Neither prose nor poems written by Sordello in Tuscan are available to us. Forty poems written in Provencal are all that do survive to this day. It is agreed that the most lively of these are debates with other poets. His best-known poem, "Serventes" (1237) was written upon the death of his friend, Blacatz. In this satire, Sordello invites the sovereigns of the day to a funeral feast to eat of his (Blacatz') heart, "that they may recover what the Milanese have taken!" Among those sovereigns invited to such a meal were the Emperor Frederick II, the kings of England, France and Aragon, and the counts of Champagne, Toulouse, and Provence. Among his other poems is the "L'Ensehnamen d'Onor" or "Lesson of Honour," a didactic poem of high and pure morality. The "L'Ensehnamen d'Onor" is a vigorous, intellectual piece of noble pride. It describes the education and conduct proper to a courtier and a lover. Sordello is also credited with several treatises and essays, including "The Progress and Power of the Kings of Arragon in the Comte of Provence" and "The Defence of Walled Towns."
Sordello is often treated as two different men—a young, lively poet with a zest for life and love, and a sometimes reluctant warrior, following his king into battle and suffering the consequences of capture. Most followers of Sordello choose to merge the two men, regardless of the facts. The lure of Sordello's story survives centuries, and the few known facts wrapped in mystery have inspired others to search for the real Sordello.
Sordello's works inspired the likes of Dante and Browning. Dante gave him the status of a patriot in "Purgatorio," VI, and VII, assigning him the prominent role of escort to Virgil. In Browning's psychological poem "Sordello," he is made typical of liberty and human perfection. Ezra Pound inspected the Ambrosiana Library in Milan and published The Companion to the Cantos of Ezra Pound in which he expounds on the uncertainties of Sordello's life. He also includes a translation of an anonymous Vida in a 1913 essay on Sordello. Over 50 years after Browning's poem was published, Cesare de Lollis published a full biography of Sordello in the 1890s. Although little new information has come to light, the adventurous life of this twelfth century poet continues to draw enthusiasts attempting to find the real Sordello.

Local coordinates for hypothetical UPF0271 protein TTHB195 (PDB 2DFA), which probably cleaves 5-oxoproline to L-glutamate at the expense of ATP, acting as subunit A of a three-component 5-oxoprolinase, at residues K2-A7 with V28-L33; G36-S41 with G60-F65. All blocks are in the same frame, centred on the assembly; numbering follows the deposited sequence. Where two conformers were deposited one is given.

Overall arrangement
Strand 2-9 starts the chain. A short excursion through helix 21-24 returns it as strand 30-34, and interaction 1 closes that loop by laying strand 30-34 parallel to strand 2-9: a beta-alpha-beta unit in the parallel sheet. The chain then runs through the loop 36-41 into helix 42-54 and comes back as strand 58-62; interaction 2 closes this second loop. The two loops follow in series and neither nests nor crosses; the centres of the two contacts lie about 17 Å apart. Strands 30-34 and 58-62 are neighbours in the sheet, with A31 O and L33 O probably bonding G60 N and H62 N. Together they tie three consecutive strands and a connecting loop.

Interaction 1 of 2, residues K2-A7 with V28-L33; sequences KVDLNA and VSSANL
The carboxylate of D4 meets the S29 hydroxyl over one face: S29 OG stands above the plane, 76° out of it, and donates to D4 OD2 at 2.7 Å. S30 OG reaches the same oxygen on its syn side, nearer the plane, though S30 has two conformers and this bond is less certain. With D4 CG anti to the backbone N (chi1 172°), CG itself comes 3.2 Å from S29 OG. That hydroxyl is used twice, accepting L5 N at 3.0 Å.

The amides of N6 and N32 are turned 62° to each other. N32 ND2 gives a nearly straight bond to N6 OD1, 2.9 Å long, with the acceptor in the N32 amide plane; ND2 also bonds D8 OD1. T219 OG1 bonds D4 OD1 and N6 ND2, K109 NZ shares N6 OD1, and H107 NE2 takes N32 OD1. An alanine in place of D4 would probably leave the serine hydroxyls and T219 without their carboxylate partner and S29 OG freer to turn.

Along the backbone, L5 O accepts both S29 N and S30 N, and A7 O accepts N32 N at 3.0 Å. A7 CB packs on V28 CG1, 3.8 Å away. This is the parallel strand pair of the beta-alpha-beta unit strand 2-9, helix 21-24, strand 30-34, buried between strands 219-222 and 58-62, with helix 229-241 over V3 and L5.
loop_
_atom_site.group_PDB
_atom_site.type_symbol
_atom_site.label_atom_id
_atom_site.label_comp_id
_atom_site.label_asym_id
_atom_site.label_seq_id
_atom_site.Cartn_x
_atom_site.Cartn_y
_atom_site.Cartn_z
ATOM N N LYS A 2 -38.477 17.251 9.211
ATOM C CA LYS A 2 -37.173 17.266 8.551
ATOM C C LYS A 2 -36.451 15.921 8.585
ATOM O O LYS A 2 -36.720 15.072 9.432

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Benson, Eugene Sordello and Cunizza J.M.Dent and Co., 1903.
Brewer, E. Cobham, Reader's Handbook of Famous Names in fiction, Allusions, References, Proverbs, Plots, Stories, and Poems J. B. Lippincott Co, 1899.
Columbia Encyclopedia Columbia University Press, 1993.
Hutchinson Dictionary of the Arts Helicon Publishing, 1998.
Penguin Companion to European Literature McGraw-Hill, 1969.
http://www.galenet.com (October 18, 1999).
"Sordello." Encyclopedia of World Biography. . Encyclopedia.com. (September 19, 2018). http://www.encyclopedia.com/history/encyclopedias-almanacs-transcripts-and-maps/sordello
"Sordello." Encyclopedia of World Biography. . Retrieved September 19, 2018 from Encyclopedia.com: http://www.encyclopedia.com/history/encyclopedias-almanacs-transcripts-and-maps/sordello
Modern Language Association
The Chicago Manual of Style
American Psychological Association
Sordello (sōrdĕl´lō), c.1180–1269?, Italian troubadour. A life of brawling and intrigue took him to Provence, where he served at court. Like other Italian troubadours before him, he wrote in Provençal (see Italian literature). His best-known poem, Serventese (1237), is a bitter lament on the death of his patron. Dante gave Sordello a patriot's status in Purgatorio, VI, 73. Robert Browning used him as the subject of a long poem, Sordello (1840).
"Sordello." The Columbia Encyclopedia, 6th ed.. . Encyclopedia.com. (September 19, 2018). http://www.encyclopedia.com/reference/encyclopedias-almanacs-transcripts-and-maps/sordello
"Sordello." The Columbia Encyclopedia, 6th ed.. . Retrieved September 19, 2018 from Encyclopedia.com: http://www.encyclopedia.com/reference/encyclopedias-almanacs-transcripts-and-maps/sordello